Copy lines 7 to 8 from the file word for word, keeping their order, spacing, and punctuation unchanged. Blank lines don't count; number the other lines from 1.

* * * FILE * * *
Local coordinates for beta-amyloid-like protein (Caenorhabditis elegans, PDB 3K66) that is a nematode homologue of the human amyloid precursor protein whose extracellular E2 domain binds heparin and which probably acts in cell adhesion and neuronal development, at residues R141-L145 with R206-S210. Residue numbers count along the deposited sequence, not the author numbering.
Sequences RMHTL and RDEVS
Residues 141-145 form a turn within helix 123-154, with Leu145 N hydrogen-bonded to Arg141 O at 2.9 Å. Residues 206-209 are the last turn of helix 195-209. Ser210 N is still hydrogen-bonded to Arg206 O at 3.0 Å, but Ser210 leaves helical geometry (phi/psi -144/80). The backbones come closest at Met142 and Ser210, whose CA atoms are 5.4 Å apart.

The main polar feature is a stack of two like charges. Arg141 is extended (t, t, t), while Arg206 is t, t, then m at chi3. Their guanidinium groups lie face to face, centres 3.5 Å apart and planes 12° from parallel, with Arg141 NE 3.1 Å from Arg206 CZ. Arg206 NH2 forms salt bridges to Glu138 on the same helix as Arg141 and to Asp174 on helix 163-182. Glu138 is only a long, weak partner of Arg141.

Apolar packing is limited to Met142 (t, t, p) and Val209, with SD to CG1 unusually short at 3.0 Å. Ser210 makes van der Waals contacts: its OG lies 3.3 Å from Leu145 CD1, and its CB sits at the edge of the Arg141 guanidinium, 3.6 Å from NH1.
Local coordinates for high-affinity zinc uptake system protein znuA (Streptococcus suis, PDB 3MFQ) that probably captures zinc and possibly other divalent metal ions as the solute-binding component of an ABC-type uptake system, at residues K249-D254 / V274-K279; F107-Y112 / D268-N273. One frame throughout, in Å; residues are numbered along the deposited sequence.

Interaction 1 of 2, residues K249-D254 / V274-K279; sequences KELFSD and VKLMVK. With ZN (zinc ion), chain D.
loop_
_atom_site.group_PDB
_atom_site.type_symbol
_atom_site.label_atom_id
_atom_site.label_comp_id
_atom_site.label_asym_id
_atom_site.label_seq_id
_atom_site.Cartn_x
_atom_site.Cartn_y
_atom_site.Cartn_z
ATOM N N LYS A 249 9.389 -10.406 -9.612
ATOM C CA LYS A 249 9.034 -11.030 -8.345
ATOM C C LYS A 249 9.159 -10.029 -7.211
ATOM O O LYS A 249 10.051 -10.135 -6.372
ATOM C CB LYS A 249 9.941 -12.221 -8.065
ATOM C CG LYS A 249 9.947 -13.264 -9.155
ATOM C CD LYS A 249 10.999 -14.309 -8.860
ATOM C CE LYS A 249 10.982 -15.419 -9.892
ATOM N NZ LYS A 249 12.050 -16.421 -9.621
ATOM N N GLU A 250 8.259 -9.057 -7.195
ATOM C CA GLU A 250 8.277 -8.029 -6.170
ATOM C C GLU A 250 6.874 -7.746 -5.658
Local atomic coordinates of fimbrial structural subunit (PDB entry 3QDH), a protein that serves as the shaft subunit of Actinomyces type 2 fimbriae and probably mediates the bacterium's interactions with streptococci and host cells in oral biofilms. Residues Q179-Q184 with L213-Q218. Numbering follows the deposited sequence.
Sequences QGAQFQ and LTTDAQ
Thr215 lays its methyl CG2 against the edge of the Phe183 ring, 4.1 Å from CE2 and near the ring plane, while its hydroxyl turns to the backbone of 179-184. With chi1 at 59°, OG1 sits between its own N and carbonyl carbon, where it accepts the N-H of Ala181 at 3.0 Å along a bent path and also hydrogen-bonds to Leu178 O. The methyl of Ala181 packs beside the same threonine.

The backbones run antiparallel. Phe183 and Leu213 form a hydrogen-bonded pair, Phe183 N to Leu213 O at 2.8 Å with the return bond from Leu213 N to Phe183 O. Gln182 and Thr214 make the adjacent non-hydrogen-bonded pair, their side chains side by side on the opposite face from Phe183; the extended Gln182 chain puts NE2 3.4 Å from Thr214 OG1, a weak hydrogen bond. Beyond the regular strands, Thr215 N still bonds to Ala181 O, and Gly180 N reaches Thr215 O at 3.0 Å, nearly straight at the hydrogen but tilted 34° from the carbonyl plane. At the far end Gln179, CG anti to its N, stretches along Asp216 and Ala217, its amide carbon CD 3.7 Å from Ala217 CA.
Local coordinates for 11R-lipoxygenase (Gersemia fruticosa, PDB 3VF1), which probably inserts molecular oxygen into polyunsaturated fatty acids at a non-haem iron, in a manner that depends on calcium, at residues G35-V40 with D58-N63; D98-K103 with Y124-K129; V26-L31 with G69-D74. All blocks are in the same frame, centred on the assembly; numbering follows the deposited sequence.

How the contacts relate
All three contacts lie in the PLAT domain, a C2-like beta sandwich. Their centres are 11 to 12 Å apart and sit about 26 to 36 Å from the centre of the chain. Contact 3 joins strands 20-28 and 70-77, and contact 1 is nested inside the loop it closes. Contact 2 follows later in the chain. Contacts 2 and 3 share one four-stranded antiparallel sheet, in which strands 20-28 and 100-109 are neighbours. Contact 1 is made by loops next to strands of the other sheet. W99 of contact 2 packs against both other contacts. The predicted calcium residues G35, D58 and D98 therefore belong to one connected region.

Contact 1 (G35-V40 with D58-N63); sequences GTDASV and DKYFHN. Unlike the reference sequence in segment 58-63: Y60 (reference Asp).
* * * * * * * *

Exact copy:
Interaction 1 of 2, residues K249-D254 / V274-K279; sequences KELFSD and VKLMVK. With ZN (zinc ion), chain D.
loop_